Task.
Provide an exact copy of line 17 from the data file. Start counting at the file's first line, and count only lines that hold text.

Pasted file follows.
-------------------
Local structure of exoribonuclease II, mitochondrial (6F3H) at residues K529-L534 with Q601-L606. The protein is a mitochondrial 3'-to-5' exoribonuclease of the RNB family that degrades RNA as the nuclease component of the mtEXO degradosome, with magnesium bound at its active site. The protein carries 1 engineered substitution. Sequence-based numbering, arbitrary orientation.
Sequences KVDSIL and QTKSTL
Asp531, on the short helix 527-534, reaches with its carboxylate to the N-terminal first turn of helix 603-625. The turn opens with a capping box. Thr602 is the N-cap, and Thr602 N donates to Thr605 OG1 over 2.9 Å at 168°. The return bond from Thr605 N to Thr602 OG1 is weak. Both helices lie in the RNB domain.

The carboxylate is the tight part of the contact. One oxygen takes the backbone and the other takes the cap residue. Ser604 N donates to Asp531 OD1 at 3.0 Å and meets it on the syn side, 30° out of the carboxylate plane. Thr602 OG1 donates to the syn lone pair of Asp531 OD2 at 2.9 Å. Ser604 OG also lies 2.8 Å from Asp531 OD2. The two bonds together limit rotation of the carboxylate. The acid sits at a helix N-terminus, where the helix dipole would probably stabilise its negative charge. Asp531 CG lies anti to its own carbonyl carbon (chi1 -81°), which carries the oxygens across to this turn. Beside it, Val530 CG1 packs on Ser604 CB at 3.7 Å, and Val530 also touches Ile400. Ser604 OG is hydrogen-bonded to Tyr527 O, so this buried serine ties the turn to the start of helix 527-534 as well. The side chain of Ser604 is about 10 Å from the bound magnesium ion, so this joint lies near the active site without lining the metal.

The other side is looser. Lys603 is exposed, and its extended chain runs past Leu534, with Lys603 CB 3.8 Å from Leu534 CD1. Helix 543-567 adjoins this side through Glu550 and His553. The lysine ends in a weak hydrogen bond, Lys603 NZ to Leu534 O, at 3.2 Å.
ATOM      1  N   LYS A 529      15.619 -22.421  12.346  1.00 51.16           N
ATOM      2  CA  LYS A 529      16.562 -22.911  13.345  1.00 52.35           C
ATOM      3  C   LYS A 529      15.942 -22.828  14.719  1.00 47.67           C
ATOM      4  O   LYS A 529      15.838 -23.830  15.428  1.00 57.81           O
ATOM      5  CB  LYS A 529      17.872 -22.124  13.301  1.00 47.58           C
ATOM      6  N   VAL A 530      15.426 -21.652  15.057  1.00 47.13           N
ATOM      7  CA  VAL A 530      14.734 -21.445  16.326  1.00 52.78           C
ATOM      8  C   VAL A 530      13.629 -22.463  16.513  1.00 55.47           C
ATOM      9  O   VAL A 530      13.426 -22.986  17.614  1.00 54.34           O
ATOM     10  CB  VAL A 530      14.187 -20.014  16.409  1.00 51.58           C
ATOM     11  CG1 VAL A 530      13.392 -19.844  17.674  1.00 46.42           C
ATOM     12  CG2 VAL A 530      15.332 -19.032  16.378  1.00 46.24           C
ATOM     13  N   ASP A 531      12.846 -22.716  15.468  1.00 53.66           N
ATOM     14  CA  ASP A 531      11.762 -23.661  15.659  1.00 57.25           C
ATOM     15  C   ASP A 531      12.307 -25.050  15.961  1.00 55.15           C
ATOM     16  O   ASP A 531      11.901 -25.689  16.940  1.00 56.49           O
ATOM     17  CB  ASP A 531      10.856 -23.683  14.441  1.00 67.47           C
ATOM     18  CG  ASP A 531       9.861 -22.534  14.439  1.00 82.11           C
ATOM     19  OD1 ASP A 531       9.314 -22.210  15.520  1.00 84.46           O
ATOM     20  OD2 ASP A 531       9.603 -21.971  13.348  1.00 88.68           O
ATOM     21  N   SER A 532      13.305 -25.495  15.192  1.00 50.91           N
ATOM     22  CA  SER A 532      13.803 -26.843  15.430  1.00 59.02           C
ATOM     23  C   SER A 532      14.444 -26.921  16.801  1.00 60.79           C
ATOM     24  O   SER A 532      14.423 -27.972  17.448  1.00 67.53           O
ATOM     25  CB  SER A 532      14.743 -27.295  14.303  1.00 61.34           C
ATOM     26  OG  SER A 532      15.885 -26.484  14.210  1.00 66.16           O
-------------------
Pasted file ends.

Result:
ATOM     12  CG2 VAL A 530      15.332 -19.032  16.378  1.00 46.24           C